The series was shot entirely on location in Hungary, Slovakia, Morroco, Spain, and the U.K. Was there a particularly memorable stop for you on this globetrotting shoot?

I thought Slovakia was just so beautiful. I felt like that landscape was so breathtaking. What you see on screen is truly what it looked like. It was wooded. It’s the beautiful scene where Hanna is sitting on the cliff edge. I was covered in harnesses that have been CGI’d out, but that was real. That cliff and that scene—it was absolutely amazing.

This entire show is full of amazing shots and it’s so beautifully photographed.


You told Collider that Hanna’s femininity is “so raw and unconditioned by the modern world.” It’s an anti-selfie existence—the opposite to the kind of life Sophie is leading. What was your approach to occupying that delicate space between total bewilderment and her strong ability for adaptation?

Wow—I don’t think she does adapt, really. I think she just is. She just sort of exists in herself. I almost saw her as being devoid of gender, which was really important to me. I didn’t want to feel particularly masculine or feminine. I personally believe in assigned sex, but not assigned gender. I think gender has always existed as a construct and exploited by people in positions of power. I think detrimental to herself, Hanna has grown up isolated from the modern 21st century setting. She has a really fresh perspective on the world, which I think is really interesting to watch because we’re kind of seeing everything for the first time through the lens of that. When I was doing scenes with Sophie, that was double juxtaposition to play with: a girl who is such a classic teenager and someone who’s the complete opposite of that. It’s also quite funny as well, you know? Hanna completely misinterprets situations and says exactly what’s on her mind because she doesn’t have any of kind of social expectations or norms she adheres to. She just says what she wants to say. There’s a funny scene in the photo booth where me and Rhianne [Barreto], the actress who plays Sophie, are just ripping on each other. I think it was an improvised thing when Sophie says, “I just did a fart” or something. Then Hanna goes—well, I can’t remember exactly, but—“Just fart!” or “What’s wrong with that?” To Hanna, it’s just human. I think they kept that in because it’s so funny: the idea that we all have these ideologies, but Hanna just knocks them all down.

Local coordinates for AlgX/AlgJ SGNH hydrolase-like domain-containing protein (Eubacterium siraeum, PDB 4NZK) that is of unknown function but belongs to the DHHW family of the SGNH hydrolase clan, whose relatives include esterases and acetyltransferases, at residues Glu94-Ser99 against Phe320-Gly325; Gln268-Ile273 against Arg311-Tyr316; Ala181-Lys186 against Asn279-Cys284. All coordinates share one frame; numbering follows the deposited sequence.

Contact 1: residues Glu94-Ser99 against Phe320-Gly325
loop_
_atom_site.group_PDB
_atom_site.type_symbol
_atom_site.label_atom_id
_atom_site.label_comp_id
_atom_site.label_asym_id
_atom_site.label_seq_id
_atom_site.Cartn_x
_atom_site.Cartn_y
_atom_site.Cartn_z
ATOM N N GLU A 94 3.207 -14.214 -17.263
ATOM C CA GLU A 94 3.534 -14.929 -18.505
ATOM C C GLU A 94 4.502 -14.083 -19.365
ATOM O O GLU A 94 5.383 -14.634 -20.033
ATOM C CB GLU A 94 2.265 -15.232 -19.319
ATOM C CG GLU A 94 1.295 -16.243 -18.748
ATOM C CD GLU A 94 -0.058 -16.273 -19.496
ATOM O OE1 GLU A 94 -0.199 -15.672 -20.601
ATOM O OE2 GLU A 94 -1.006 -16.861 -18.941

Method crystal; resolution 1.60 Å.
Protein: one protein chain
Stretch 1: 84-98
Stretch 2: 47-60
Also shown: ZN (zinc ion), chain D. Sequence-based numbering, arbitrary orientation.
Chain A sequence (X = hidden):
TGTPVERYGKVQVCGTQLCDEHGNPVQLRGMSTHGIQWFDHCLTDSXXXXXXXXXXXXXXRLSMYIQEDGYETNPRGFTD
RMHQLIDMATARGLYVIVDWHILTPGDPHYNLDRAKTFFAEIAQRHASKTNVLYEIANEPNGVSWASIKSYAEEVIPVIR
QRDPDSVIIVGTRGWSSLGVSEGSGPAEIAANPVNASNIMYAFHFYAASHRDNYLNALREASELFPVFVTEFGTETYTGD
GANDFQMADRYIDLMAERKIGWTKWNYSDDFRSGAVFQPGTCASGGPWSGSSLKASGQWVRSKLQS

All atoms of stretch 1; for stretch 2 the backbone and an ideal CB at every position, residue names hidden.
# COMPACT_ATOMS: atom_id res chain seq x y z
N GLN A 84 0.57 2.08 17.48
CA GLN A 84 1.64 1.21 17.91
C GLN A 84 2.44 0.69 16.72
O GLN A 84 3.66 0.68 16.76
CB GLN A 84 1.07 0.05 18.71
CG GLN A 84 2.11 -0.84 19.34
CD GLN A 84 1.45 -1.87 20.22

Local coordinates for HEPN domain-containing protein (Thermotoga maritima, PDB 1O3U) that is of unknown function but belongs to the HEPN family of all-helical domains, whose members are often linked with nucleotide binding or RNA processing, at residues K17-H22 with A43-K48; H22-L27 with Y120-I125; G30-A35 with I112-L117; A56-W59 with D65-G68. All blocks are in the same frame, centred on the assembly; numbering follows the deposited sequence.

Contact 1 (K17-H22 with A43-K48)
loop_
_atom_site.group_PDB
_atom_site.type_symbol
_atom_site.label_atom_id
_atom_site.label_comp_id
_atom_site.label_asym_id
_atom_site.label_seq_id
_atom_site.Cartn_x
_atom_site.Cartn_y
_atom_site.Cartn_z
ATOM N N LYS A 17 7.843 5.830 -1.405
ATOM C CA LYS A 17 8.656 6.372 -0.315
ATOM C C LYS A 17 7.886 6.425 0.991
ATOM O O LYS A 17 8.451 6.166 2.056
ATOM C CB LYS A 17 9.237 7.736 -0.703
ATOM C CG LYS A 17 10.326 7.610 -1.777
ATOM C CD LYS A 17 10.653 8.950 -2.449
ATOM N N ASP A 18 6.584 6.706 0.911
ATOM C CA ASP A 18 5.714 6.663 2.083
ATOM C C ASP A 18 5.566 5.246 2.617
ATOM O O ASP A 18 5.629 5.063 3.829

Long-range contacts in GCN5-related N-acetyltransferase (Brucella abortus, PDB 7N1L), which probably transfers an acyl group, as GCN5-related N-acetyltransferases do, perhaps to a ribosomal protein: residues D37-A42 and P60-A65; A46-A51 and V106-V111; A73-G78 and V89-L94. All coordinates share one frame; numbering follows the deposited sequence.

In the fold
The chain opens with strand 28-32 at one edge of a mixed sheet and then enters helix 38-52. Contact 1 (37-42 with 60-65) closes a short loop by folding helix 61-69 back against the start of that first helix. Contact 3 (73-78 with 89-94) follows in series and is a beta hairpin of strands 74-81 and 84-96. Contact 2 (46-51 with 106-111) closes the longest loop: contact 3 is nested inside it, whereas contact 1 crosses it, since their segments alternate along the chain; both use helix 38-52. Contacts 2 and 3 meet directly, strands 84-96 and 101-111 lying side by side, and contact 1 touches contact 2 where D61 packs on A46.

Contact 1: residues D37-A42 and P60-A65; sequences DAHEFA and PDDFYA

I remember that moment well. When you look at Hanna—and also Erik and Marissa—they’re unfeeling to a large degree because they’ve all been trained to exist that way. I can remember just a few moments where we see real emotion from Hanna. Did you find yourself having to pull back a lot when your natural inclination as a person is to maybe show more emotion in those situations that would be totally scarring to real people?